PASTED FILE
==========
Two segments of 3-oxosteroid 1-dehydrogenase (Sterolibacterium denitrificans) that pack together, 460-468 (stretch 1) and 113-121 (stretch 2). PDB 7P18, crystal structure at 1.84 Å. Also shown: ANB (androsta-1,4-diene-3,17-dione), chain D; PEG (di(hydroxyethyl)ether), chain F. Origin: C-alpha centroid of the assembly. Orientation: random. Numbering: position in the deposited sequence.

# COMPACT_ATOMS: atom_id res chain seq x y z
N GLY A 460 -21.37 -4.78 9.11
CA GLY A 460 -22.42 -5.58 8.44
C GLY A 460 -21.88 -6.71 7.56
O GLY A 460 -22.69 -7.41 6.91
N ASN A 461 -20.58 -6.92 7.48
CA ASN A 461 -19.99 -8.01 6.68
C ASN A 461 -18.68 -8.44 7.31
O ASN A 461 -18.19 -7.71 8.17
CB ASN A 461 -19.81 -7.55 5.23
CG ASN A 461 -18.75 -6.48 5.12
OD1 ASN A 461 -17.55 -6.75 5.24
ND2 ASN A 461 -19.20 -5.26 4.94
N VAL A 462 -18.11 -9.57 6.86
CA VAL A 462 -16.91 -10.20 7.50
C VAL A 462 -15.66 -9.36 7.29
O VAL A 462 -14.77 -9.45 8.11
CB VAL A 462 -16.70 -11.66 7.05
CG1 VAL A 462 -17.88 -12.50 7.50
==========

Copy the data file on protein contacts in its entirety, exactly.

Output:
Two segments of 3-oxosteroid 1-dehydrogenase (Sterolibacterium denitrificans) that pack together, 460-468 (stretch 1) and 113-121 (stretch 2). PDB 7P18, crystal structure at 1.84 Å. Also shown: ANB (androsta-1,4-diene-3,17-dione), chain D; PEG (di(hydroxyethyl)ether), chain F. Origin: C-alpha centroid of the assembly. Orientation: random. Numbering: position in the deposited sequence.

# COMPACT_ATOMS: atom_id res chain seq x y z
N GLY A 460 -21.37 -4.78 9.11
CA GLY A 460 -22.42 -5.58 8.44
C GLY A 460 -21.88 -6.71 7.56
O GLY A 460 -22.69 -7.41 6.91
N ASN A 461 -20.58 -6.92 7.48
CA ASN A 461 -19.99 -8.01 6.68
C ASN A 461 -18.68 -8.44 7.31
O ASN A 461 -18.19 -7.71 8.17
CB ASN A 461 -19.81 -7.55 5.23
CG ASN A 461 -18.75 -6.48 5.12
OD1 ASN A 461 -17.55 -6.75 5.24
ND2 ASN A 461 -19.20 -5.26 4.94
N VAL A 462 -18.11 -9.57 6.86
CA VAL A 462 -16.91 -10.20 7.50
C VAL A 462 -15.66 -9.36 7.29
O VAL A 462 -14.77 -9.45 8.11
CB VAL A 462 -16.70 -11.66 7.05
CG1 VAL A 462 -17.88 -12.50 7.50